Most of the commentary on America’s dismal economic outlook tends to focus on national statistics: an unemployment rate of over 9 percent and a flat jobs report for August. But by concentrating exclusively on the big picture, we miss an even more important story in the tremendous regional variation in unemployment.
In addition to its national report, every month the Bureau of Labor Statistics tracks unemployment rates for 372 U.S. metro areas (see the map below). The good news is that unemployment rates declined in 257 of 372 metros between July 2010 and July 2011. But the geography of unemployment remains incredibly uneven. The unemployment rate was a staggering 30 percent in El Centro, California and Yuma, Arizona—roughly ten times that of Bismark (3 percent) and Fargo, North Dakota (3.7 percent), and Lincoln, Nebraska (3.8 percent), the metros with the nation’s lowest unemployment rates. Looking just at large metros (those with a million or more people), the unemployment rate was nearly 15 percent (14.7 percent) in Riverside-San Bernardino-Ontario, California and 14.1 percent in greater Detroit, nearly three times higher than in Oklahoma City (5.5 percent) and greater Washington, D.C. (6 percent).
Earlier this week The New York Times noted how the crisis has “sharply altered” the U.S. employment map.
For decades, the nation’s economic landscape consisted of a prospering Sun Belt and a struggling Rust Belt. Since the recession hit, though, that is no longer the case. Unemployment remains high across much of the country — the national rate is 9.1 percent — but the regions have recovered at different speeds.
Now, with the concentration of the highest unemployment rates in the South and the West, some economists wonder if it is an anomaly of the uneven recovery or a harbinger of things to come.
As part of our ongoing effort to track the uneven geography of the crisis and recovery, I was especially interested in looking at which metros have been especially vulnerable to unemployment, and conversely, which have been more economically resilient.
To get at this, I enlisted my Martin Prosperity Institute colleague Charlotta Mellander to take a statistical look at the underlying economic and demographic characteristics that bear on unemployment. Obviously, our findings merely reflect associations; correlations, even strong correlations, do not necessarily prove causation. Other factors could have an equal bearing. But the correlations we did find are sobering.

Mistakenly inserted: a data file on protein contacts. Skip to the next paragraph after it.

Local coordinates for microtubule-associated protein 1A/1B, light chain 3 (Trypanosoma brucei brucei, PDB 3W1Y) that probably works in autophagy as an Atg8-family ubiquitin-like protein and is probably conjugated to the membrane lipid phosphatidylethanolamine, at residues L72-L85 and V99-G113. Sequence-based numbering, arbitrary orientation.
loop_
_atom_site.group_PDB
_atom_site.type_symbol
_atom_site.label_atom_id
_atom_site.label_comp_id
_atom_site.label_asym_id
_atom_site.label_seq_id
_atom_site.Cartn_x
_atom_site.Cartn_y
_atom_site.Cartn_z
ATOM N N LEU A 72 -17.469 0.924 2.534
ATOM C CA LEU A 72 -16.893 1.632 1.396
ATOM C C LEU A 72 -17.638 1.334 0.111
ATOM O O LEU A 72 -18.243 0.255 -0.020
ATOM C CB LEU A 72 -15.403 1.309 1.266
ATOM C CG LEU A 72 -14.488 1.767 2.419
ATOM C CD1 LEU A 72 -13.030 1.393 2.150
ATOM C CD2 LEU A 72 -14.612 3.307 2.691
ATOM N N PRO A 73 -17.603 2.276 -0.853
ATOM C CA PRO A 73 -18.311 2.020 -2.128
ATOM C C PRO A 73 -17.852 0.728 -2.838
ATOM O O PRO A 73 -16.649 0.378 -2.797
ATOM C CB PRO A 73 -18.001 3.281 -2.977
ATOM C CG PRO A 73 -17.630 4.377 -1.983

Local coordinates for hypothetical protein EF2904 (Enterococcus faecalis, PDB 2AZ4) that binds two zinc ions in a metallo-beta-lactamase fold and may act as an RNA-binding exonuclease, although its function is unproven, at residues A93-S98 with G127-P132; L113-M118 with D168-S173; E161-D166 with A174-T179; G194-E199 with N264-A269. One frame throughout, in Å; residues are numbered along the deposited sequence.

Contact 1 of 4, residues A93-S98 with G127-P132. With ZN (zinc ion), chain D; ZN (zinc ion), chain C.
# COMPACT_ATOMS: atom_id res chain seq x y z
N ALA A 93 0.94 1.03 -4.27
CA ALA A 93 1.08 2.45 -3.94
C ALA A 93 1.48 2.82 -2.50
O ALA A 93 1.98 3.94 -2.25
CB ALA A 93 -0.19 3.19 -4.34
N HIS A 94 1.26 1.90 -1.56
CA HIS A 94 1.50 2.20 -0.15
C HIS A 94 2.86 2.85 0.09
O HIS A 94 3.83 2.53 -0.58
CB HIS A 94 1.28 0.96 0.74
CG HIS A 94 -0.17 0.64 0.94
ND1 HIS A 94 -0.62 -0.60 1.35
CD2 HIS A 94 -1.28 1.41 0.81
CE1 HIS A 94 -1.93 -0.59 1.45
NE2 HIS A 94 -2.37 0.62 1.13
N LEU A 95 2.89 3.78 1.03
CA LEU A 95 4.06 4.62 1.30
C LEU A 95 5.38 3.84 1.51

Metro unemployment feeds on itself, according to our analysis. Metros that had higher unemployment rates in 2008 continued to have higher unemployment rates in June 2011. This was by far and away the biggest factor in our analysis (with a correlation of .9). Not only that, but those metros saw higher increases in their unemployment rates, with a lesser but still considerable correlation of .54.
Several factors are key to regional resilience, according to our analysis, among them the number of college graduates in a given population. Human capital is negatively associated with both the level of unemployment and its increase over time. So too is the level of regional innovation, measured as patents. Metros with higher levels of knowledge workers and greater concentrations of artistic and cultural creatives also experienced lower levels of unemployment. Not surprisingly, unemployment is associated not only with lower metropolitan incomes but with lower levels of happiness and subjective well-being.
None of this is to deny that unemployment is a serious—almost certainly the most serious— national problem facing the United States and its political and economic leadership. But to pretend that it affects every place and every citizen in the same way is to distort reality. The truth is that the regions and the people who can afford it the least were the hardest hit by the recession and have experienced the weakest recovery. National unemployment statistics both overstate and understate the crisis, depending on where you work and live.